Risk assessments for school reopening

Before the lockdown, catastrophic errors were made by schools advising pupils, parents and staff that they were “low risk” (based on advice from Health Protection Scotland) - even in cases where there were suspected / confirmed cases of coronavirus in the school community. This approach was arguably in breach of the public sector duty of equality and human rights legislation, eg children who are vulnerable or live in a household with vulnerable family members (diabetes, asthma etc) have a right to have the risk to them and/or their families properly assessed and measures put in place to safeguard them and protect vulnerable family members.

Discussions around school reopening plans include little mention of how schools will ensure the safety of ALL members of the school community, or even of the need for schools to conduct more accurate risk assessments for ALL of the pupils in their care and their families (plus of course staff who may have varying health needs). Deferring to “one size fits all” advice rather than properly looking after the needs of all pupils and their families is not a suitable way forwards.

Why the contribution is important

Even during a pandemic, human rights legislation and the public sector duty of equality are important.

by heatherl on May 08, 2020 at 03:56PM

Current Rating

Average rating: 4.0
Based on: 4 votes


  • Posted by TMcCurrach May 08, 2020 at 16:41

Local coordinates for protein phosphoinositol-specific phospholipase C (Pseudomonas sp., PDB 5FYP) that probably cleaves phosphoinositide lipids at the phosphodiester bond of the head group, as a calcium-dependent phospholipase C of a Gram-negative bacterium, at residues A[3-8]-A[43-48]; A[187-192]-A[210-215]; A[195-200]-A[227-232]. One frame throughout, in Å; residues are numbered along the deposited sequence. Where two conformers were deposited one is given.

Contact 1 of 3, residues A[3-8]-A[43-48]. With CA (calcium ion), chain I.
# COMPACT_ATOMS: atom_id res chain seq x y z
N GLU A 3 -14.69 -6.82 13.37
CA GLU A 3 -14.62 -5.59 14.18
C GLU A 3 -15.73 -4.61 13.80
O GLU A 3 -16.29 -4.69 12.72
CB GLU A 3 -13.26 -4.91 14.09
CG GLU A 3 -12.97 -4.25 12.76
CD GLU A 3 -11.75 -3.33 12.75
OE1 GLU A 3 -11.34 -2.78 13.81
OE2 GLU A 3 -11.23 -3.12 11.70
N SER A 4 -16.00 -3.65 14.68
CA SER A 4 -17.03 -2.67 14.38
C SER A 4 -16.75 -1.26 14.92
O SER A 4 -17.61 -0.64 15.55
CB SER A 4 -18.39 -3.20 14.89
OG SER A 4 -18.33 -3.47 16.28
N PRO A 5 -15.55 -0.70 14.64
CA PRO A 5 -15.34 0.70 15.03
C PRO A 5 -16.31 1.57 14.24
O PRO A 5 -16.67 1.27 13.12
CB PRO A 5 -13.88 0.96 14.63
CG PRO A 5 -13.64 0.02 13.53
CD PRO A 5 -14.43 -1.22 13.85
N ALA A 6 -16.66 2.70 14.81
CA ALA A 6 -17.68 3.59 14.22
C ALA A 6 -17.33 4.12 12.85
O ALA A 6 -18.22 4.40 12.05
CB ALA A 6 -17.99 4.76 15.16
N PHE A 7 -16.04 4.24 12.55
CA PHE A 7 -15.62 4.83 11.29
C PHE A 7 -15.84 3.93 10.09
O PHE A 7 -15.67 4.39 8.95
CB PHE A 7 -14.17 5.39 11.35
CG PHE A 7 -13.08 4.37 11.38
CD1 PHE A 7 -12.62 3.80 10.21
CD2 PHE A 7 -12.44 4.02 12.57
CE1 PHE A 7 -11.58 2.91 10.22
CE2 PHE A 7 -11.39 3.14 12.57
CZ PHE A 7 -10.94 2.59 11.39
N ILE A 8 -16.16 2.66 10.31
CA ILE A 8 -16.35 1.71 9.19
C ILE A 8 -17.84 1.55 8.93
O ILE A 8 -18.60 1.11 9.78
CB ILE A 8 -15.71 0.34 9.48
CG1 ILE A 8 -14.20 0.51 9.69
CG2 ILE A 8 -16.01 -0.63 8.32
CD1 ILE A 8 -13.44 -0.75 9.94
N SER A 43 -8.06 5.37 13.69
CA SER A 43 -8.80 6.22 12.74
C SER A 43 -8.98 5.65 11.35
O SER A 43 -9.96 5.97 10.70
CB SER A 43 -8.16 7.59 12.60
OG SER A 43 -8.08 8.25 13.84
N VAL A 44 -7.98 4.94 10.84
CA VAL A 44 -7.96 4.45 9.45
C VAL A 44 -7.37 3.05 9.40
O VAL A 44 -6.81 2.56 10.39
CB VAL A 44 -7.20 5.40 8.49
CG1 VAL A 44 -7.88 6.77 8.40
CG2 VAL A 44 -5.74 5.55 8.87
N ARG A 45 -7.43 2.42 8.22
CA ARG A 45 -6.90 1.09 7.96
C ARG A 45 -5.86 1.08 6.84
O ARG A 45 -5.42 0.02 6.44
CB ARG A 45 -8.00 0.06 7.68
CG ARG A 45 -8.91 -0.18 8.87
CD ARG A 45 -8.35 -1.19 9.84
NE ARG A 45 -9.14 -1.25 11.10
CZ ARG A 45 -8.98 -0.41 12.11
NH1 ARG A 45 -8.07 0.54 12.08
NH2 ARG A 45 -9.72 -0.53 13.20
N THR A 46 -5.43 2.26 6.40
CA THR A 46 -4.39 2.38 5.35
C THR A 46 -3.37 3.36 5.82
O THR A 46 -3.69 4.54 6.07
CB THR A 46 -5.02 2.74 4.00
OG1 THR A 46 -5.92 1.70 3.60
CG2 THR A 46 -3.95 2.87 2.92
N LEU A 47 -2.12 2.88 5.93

Schools remained open for the vulnerable. Education is a vital service and while many can support their children at home many families cannot and these children are being severely disadvantaged. There are good examples in Europe how to manage return for different children at different times mss as obtaining similar contact groups. We cannot underestimate the damage to some of our young people in missing their education.
    Equally our economy cannot survive indefinitely and parents need there children in school to go to work. We cannot underestimate the impact of poverty and stress in families if we end up back with huge numbers of unemployed who cannot pay their mortgages, rent or bills.
  • Posted by HighlandLass May 08, 2020 at 17:48

    We need a phased approach back in to education. Primary children need to return to school - it's not easy but how about all primary children from a household return for 1 week then home school for 1 week this could support a return to employment week on week off. Secondary children could do the same however not so dependant on an Adult for care. Teaching may be on a numbers basis with children from several age groups in the one setting spread out socially distancing as much as possible. Deep clean every weekend for the next group. The statistics of vulnerable children in the UK is shocking.
  • Posted by MAnderson May 08, 2020 at 19:15

    Cannot see how schools can currently consider opening with acceptably low risk to pupils. Average class sizes would not allow social distancing in most classrooms even if numbers were reduced by alternating pupils attending. How would it be possible to supervise children going to the toilet which is a big issue in infant departments. Most parents are fearful of return to school. Whilst agreeing wholeheartedly of the importance of education, is it not possible with modern technology to make better use of lessons at home lead by classteachers on line with school attendance for more vulnerable children continuing. Local current practice is mixed with some schools delivering very impressive daily lessons and links with pupils, can this not be replicated.
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